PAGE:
Did you know that Sears and Roebuck sold complete houses in kits from their mailorder catalogs? From about 1908-1940 they sold hundreds of different models and styles, at different price points, so that average Americans could afford to own their own home. You could purchase an enitre house, complete with every part, piece, and fixture - including the kitchen sink- and have it shipped to the closest rail station. Even the nails were included, along with an instruction book for putting it together. The pieces were all lettered and numbered for ease of assembly for you or a hired builder.
And, 84 years later, we are fortunate to live in just such a home; the original house for crafters and do-it-yourself-ers. Our model, the Sunbeam looks just like the advertised picture from the above 1923 Sears Modern Homes Catalog.
Check out this appeal to emotion from their catalog: "To get the full share of Good Health, Long Life and Happiness for yourself and kiddies, to get the most out of life as our Creator intended it to be, A HOME OF YOUR OWN is an absolute necessity." Sears wasn't selling mere homes, but lifestyles, as all good salesman do. And they even had a mortgage division to make financing accessible to people. I discovered that our little Sunbeam was in fact a kit home while I was working on my masters in historic preservation, and it has enriched our lives here learning about the life of this house. Because isn't that much of the reason we love old things? Because of the stories that they have been a part of? Part of the worldview that I want to instill in my children consists in an appreciation and love for old things, as we strive to properly steward the resources we're given; and because of the beauty, workmanship and simplicity that they often exhibit in our modern world of drive-by consumerism. I guess you could call it historically-mindful living: caring not just for values, traditions, and practices of the past, but caring also for the structures and artifacts that have been left. And isn't this also the ultimate in recycling and green living? Re-using historic structures and reducing waste?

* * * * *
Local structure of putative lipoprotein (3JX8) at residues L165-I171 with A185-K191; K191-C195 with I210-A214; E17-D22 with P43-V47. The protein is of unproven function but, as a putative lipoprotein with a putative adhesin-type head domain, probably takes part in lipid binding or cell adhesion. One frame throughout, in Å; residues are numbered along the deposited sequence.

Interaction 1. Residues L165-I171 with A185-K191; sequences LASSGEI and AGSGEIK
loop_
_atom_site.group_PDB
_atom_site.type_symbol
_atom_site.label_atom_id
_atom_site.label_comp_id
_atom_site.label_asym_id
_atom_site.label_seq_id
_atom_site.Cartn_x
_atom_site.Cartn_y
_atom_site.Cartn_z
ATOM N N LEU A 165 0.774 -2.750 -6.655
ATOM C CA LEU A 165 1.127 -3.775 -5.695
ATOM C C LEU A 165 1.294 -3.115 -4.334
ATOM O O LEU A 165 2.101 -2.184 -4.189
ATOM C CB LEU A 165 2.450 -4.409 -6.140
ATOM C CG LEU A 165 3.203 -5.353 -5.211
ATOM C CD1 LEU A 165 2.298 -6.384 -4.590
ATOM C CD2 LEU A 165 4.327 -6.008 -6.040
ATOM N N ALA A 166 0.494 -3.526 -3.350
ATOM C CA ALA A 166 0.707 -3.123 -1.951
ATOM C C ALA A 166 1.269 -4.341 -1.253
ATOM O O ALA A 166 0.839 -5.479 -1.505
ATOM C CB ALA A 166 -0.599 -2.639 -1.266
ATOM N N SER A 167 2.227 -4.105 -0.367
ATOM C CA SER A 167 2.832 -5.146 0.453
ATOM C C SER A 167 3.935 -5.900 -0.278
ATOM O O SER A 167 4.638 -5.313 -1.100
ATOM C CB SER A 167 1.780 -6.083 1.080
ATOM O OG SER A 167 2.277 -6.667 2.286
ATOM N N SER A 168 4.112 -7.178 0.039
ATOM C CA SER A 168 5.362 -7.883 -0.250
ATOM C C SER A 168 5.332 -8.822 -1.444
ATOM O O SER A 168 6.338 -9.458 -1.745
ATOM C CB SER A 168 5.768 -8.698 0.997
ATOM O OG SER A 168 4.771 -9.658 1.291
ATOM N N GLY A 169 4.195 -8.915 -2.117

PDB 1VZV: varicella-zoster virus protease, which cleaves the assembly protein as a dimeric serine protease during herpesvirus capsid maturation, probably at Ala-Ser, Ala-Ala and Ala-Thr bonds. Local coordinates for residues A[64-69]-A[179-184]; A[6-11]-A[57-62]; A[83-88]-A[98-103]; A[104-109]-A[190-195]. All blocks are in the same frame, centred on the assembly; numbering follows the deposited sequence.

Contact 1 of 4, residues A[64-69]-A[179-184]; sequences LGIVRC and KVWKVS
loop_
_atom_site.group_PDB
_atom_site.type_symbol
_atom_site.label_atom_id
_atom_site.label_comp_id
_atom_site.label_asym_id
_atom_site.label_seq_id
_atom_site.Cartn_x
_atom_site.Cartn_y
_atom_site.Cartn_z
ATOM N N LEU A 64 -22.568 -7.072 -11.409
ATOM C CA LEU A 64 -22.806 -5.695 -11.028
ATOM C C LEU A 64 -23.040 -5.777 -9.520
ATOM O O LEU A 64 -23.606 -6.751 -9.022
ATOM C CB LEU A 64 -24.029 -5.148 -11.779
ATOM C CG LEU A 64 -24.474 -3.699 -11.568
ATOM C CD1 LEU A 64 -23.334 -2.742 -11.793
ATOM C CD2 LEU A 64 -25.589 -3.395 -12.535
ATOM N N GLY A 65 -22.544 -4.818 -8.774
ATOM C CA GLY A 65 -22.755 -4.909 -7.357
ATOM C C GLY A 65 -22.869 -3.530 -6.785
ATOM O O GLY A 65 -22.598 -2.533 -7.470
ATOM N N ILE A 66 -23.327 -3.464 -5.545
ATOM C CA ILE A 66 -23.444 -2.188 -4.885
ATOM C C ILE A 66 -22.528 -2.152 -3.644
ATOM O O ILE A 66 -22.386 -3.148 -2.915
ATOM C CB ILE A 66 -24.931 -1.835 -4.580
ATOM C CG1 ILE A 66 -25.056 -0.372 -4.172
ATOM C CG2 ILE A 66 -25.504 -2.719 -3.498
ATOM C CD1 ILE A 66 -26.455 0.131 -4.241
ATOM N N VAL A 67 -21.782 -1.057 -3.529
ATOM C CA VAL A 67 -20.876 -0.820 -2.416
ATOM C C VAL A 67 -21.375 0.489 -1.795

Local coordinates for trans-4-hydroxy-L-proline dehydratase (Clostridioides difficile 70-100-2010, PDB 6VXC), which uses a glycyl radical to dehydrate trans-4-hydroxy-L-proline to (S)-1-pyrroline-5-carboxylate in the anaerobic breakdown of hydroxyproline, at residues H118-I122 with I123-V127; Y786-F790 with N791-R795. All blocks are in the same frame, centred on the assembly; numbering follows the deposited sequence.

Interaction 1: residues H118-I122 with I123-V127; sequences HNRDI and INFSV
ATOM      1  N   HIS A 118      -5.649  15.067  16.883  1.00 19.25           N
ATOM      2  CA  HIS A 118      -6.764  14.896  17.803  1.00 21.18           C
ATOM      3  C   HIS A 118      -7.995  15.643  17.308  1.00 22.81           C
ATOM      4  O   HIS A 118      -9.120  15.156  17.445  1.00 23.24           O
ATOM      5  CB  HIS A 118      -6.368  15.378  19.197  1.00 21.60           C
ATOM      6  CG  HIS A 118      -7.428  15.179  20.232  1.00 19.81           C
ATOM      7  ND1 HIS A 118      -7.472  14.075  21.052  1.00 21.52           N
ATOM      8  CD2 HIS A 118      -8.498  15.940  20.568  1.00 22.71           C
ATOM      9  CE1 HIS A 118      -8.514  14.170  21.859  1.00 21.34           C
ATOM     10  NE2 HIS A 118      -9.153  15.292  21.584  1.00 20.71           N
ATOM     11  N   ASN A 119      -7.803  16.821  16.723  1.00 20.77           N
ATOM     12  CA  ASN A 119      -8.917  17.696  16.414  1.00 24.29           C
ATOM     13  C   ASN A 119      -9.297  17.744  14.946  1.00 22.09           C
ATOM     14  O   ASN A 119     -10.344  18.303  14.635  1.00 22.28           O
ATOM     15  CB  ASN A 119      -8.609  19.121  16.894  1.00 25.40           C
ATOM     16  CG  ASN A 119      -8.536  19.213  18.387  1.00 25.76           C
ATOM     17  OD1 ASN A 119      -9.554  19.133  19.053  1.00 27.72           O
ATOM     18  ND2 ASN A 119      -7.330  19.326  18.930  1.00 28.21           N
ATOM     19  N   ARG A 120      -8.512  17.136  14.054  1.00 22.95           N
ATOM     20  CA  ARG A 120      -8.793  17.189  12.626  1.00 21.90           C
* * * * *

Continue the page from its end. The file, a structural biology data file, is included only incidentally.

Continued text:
The ironic thing is, that these "modern homes" as they were advertised gave rise to the first suburbs outside of cities, pushing daily life outside of downtown areas and giving rise to highways, the deterioration of downtowns, and other problems such as gentrification. However, I believe there is still value in these homes, they are beautiful examples of the hand craftsmanship of days gone by, when style and beauty mattered just as much as function, and they represent a distinct era in the history of our nation.
Ok (gets off soapbox), enough for now, but if you are interested in learning more about historic preservation in general, or Sears kit homes, check out some of these links:
You may just be living in a kit home yourself and never know it!